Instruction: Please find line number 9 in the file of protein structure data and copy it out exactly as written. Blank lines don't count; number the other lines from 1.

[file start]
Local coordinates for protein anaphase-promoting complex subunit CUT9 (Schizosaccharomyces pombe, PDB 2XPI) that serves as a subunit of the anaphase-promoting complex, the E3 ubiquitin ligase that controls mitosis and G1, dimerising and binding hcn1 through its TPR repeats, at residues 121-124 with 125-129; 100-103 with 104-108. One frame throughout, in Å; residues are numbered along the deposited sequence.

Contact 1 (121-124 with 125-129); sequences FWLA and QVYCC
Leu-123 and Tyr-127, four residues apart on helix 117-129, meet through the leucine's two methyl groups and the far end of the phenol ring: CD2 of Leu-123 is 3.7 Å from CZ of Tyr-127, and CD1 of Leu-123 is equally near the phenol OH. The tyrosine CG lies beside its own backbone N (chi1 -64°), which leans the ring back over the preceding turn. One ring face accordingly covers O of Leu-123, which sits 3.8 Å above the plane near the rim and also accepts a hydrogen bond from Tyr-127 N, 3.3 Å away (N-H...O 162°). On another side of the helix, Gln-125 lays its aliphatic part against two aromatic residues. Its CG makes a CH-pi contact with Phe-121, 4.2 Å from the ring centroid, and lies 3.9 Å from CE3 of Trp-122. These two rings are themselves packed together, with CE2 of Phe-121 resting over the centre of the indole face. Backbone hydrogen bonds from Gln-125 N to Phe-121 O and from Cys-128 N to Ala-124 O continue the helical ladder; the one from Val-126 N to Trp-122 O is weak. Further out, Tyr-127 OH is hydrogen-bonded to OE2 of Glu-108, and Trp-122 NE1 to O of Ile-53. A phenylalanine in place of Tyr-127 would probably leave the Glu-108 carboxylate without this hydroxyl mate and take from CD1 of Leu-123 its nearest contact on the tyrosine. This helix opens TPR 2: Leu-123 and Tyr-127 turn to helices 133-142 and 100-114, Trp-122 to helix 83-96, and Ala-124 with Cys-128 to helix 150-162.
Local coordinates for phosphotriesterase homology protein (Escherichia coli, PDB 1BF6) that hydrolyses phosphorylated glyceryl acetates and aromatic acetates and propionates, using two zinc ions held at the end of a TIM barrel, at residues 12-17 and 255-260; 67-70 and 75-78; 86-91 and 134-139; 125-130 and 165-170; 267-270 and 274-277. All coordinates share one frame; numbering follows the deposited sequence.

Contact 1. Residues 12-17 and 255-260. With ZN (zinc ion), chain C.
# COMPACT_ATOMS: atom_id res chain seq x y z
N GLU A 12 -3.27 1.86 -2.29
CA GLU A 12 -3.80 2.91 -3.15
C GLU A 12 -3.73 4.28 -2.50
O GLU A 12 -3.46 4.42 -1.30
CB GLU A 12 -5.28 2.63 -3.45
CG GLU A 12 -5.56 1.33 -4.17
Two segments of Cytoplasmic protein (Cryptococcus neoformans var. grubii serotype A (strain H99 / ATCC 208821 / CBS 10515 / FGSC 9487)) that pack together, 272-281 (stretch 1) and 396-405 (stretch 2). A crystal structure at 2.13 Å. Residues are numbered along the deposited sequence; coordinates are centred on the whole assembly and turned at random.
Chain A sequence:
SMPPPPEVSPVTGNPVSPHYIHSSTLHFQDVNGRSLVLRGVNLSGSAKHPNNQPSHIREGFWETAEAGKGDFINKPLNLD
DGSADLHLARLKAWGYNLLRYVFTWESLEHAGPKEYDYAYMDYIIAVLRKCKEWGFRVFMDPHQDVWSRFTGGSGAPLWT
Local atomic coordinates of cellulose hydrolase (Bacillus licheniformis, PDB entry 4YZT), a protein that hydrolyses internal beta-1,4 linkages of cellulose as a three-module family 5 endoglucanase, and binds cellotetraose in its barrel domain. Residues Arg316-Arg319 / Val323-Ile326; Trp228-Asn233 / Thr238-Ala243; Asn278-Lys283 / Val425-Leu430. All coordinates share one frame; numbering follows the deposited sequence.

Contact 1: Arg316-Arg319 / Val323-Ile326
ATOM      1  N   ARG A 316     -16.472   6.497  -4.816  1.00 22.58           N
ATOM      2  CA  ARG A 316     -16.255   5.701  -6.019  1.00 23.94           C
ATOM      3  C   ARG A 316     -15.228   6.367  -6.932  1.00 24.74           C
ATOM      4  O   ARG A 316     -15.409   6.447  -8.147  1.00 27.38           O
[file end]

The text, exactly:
C GLU A 12 -3.73 4.28 -2.50